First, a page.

FIRE AT Sinchon Severance Hospital occurred at 7:57 a.m. on Feb. 3, 2018, on the third floor food court. More than 300 people evacuated the building as smoke spread from the second floor to the fifth floor. The fire department arrived quickly, and only around 2 hours since the first sparks caused the fire, the firefighters declared that the fire had been put out. Although eight people inhaled smoke and were moved to adjacent hospital buildings, no one was seriously hurt. However, this fire is not representative of the other fires that swept the country during winter. Other fires in Jaecheon, Jongno, and Miryang were not prepared for such disasters and have had a massive death toll.
The large fires of Korea
Unlike Severance Hospital, rural areas were not as fortunate. On Dec. 21, 2017, a fire in Jaecheon occurred in the first-floor parking lot of a sports complex during the installation of thermal lines. The fire consumed the building, trapping 20 women in the second-floor sauna. The women searched for a way out but were unable to open the main entrance door, and all 20 women ended up dying to the toxic gases. At the end of the day, 29 lives were lost.
The Jaecheon fire caused nationwide grief as the victims were identified. Among the tragedies were a grandmother, mother, and daughter who died together in the complex. As citizens lambasted the status of Korea’s fire safety, the Blue House pledged to place greater effort into preventing fires and mitigating their damage.
Major fires, however, did not end with Jaecheon. On Jan. 20, 2018, an arsonist burnt down a motel in Jongno, killing six. Then, six days later, a fire broke out in Miryang Sejong Hospital. As the first-floor nurse’s dressing room caught fire, a quick evacuation was attempted. However, most of the patients inside the hospital were elderly. Unable to move by themselves, they were helpless against the flames and smoke. As of Feb. 22, 2018, 50 people were killed and 142 were wounded due to the fire.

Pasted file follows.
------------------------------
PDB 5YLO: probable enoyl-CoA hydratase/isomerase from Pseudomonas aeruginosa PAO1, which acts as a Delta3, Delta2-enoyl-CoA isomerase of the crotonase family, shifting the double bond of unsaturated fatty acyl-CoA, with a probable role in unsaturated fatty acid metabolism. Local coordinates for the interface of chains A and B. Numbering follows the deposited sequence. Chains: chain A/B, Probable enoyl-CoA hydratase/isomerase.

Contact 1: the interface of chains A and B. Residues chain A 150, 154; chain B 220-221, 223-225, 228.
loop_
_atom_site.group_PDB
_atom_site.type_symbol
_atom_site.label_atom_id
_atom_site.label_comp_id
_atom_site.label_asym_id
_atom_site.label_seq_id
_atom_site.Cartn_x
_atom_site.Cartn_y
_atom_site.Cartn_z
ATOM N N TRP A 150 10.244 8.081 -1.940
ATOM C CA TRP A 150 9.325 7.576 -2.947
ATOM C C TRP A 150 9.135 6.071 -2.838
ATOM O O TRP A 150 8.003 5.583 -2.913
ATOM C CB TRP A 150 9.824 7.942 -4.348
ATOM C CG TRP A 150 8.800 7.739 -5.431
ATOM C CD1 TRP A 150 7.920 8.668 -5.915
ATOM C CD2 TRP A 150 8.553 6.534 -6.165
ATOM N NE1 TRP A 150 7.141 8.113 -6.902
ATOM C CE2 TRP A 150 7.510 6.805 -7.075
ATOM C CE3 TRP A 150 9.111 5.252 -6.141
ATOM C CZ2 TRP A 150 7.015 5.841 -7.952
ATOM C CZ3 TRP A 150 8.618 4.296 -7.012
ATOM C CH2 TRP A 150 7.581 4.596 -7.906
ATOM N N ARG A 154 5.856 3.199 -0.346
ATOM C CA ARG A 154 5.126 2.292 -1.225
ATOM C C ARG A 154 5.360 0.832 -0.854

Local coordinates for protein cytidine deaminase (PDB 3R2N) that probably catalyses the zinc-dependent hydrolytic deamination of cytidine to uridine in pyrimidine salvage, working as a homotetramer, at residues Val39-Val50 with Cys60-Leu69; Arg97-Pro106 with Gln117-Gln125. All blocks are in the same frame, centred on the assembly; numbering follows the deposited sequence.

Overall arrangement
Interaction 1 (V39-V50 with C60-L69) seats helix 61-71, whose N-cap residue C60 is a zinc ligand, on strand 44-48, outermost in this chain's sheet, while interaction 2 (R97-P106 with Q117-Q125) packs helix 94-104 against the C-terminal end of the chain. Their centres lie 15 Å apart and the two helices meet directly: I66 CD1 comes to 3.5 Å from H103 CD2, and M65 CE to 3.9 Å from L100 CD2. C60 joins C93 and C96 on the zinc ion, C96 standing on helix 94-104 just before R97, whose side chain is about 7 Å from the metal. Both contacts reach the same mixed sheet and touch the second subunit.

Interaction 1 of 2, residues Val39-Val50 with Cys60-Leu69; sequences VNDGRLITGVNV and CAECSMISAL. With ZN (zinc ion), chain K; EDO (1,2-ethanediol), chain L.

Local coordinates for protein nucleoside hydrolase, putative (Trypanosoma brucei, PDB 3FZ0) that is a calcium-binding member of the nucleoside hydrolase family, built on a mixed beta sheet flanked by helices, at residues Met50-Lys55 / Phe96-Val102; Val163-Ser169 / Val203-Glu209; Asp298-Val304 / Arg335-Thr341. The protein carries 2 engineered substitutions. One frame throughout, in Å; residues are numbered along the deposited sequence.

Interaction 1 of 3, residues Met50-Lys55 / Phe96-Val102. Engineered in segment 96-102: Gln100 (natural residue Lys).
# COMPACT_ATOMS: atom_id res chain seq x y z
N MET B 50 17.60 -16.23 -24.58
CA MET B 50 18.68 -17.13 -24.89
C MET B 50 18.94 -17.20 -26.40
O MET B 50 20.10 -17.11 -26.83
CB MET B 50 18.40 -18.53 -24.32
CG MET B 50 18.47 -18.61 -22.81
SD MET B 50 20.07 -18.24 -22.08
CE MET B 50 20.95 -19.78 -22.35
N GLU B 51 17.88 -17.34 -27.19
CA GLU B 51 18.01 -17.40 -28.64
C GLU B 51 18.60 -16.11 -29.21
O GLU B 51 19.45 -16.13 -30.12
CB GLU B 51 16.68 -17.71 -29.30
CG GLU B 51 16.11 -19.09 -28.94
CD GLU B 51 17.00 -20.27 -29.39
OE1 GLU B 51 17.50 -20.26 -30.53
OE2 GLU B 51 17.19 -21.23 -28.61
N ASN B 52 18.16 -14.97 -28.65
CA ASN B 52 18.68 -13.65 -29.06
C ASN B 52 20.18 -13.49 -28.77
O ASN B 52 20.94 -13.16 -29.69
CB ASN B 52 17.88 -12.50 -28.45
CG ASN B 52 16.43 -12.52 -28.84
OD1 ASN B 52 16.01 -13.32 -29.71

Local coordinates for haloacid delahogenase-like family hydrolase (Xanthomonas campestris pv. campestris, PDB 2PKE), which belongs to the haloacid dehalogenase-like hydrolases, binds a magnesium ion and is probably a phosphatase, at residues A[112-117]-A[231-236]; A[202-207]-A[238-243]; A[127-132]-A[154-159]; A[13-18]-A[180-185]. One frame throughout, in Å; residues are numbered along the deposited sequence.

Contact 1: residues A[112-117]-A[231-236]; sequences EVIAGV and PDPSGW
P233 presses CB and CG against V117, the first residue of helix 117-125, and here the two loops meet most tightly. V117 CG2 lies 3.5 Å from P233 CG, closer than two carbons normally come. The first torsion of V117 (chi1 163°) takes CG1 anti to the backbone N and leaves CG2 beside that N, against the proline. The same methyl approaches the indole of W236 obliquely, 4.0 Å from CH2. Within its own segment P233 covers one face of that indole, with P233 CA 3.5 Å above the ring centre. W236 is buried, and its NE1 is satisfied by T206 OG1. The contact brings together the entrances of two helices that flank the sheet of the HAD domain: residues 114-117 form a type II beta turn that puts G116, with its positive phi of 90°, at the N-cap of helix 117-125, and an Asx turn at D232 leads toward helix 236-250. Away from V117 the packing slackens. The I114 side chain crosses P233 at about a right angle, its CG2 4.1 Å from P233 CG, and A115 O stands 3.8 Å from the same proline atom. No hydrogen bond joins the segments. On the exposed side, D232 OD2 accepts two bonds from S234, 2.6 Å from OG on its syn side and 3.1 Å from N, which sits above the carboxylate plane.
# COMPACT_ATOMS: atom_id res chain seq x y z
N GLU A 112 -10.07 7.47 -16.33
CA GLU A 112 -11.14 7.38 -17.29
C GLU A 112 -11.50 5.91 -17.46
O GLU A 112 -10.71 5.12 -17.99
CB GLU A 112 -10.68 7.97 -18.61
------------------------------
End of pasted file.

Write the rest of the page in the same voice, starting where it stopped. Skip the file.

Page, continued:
With the fires in Jaecheon, Jongno, Miryang and now Sinchon, many became seriously concerned about their personal safety from fires. Many also felt that this winter had exceptionally frequent fire tragedies, and rightfully so. In fact, according to data from the National Fire Agency (NFA), there have been a total of 167 deaths from December 2017 to January 2018. During that same two-month period between 2014 and 2017, fire deaths were averaged at 68. Reasonably concerned, people wanted answers as to why so many people died this winter. Some blame went to the government as the accidents became politicized, but most of the blame was directed towards those on the spot: the firefighters.
Local firefighters under fire
Due to the loss of so many lives, many were quick to blame firefighters for their lack of ability to combat fires effectively. Some even went on to label the firefighters as inept and cowardly. These offensive remarks disparaged firefighters who put their lives at risk to protect civilians. However, a deeper analysis proves that it was the poor working conditions of the firefighters that prevented them from saving more lives.
Lack of manpower
A lack of manpower is the obvious reason why the fires devastated so many lives. The 13 personnel that arrived during the “rescue golden time” of the Jaecheon fire are few compared to the fire near Hongik University, where 40 personnel responded in less than 3 minutes on Jan. 3, 2018. This comparison shows the harsh reality of firefighting in South Korea; the more rural areas do not get enough support for their firefighters. This is because 99% of all firefighting public servants are not employed on the federal level but are locally employed. Due to this fact, the number of firefighters per person varies widely depending on the region and budget. According to the NFA, Seoul, the most prosperous region in Korea, employs 94% of the legally recommended number of firefighters. However, the national level is around 63%, since the less financially backed cities and provinces are far below the recommended level. Jaecheon is no exception, reaching only 49% of the recommended number. Due to the lack of manpower, proper prevention of the Jaecheon fire was impossible. Fire patrol cars were available to fine and move illegally parked cars, but Jaecheon was too large a city for the personnel-lacking fire department to regularly check up on.